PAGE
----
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How to build a workbench This is the Metric version
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Simple but sturdy! woodworking bench
The average DIYer would probably be content with a less elaborate woodworking bench than a woodworker might otherwise demand.
The average DIYer does not know what a mortise and tenon joint is, or a lapped dovetail joint, or a blind mitre joint, or a bridle joint. In fact, he doesn't want to know. The average DIYer secures all joints with bolts and nails. He is usually a jack of all trades and generally useful at most of them.
This workbench is put together in typical DIY fashion. It is basic, requires the minimum of tools, is easy to construct and very, very sturdy. There is also some helpful input from other people's comments

Note: There is now a reformatted version of this article at https://www.buildeazy.com/workbench.php

Identifying the members:

(a)   Legs 100x50
(b)   Top front & back rails 100x50
(c)   Top side rails 100x50
(d)   Bottom front & back rails 100x50
(e)   Bottom side rails 100x50
(f)   Side diagonal bracing 100x50
(g)   Rear diagonal bracing 100x50
(h)   Shelf 150x25
(i)   Benchtop center support 100x50
(j)   Benchtop end supports 50x50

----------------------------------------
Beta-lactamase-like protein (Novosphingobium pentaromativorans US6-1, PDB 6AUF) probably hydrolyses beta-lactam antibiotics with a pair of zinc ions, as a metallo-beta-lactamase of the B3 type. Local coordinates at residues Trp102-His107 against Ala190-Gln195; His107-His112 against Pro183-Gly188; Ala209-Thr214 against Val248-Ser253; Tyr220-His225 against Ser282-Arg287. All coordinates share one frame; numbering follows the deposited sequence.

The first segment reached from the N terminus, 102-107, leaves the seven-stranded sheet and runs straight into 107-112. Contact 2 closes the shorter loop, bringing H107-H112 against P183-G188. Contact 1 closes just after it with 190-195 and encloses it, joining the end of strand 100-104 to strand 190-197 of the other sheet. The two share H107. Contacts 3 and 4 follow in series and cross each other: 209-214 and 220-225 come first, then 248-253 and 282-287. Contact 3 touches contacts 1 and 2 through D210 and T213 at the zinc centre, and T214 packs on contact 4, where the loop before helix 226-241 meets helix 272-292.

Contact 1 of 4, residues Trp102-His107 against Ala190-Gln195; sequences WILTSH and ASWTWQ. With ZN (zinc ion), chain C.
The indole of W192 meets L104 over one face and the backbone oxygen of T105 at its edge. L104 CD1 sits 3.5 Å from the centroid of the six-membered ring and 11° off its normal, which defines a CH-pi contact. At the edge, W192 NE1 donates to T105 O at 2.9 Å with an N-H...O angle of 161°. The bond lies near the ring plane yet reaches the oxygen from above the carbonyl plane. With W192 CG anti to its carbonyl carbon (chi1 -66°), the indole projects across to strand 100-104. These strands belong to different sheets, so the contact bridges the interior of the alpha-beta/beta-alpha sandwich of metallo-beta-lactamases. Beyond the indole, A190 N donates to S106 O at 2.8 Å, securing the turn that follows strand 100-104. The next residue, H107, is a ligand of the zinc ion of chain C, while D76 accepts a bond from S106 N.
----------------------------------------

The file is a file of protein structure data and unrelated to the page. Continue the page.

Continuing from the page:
(k)   Benchtop 150x50
(l)   Galvanized coach bolts
parts for a woodworking bench

Cutting list
description size length quantity
legs 100x50 800 4
b & d
front and back rails for top and bottom 100x50 1600 4
c & e
side rails top and bottom 100x50 550 4
side diagonal bracing 100x50 900 (oversize) 2
rear diagonal bracing 100x50 1800 (oversize) 1
shelving 150x25 650 9
benchtop center support 100x50 550 1
benchtop end supports 50x50 750 2
benchtop 150x50 1800 5
Galvanized coach bolts 10mm 110mm

The timber
The timber sizes used for this project are sawn sizes. Dressed, gauged or planed timber is slightly smaller in size and if used, make allowances for the difference in timber thickness and width. A timber such as pine would be ideal. Untreated timber may be used if the table is for inside use (garage, work shed etc.) whereas a pressure treated timber is preferable for outside use. All sizes in this project are standard sizes and should be readily available at most timber merchants.

Four different timber sizes are used.
  • 50x50 (dressed size approx 46x46) for the benchtop end supports.
  • 100x50 (dressed size approx 90x46) for the legs, bracing, rails and benchtop center support.
  • 150x50 (dressed size approx 145x46) for the benchtop.
  • 150x25 (dressed size approx 145x20) for the shelving.
    Click on the thumbnail at the right to see the workbench plans and all dimensions. Refer to these plans for any required measurements throughout the project.

    workbench thumbnail
    click to enlarge
    Step 1. The frame
    make the woodworking bench frame
    Commence by making the frame upside down.
    On even ground nail the front and back top rails (b) to the side top rails (c) forming an oblong 1600mm x 650mm. Clamp a leg (a) to the inside edge of each corner (note that the table is currently being built upside down) and secure the legs to the rails by first drilling a 10mm diameter hole through the center of where the two members meet at each corner. Insert the bolts, add washers and nuts, then tighten.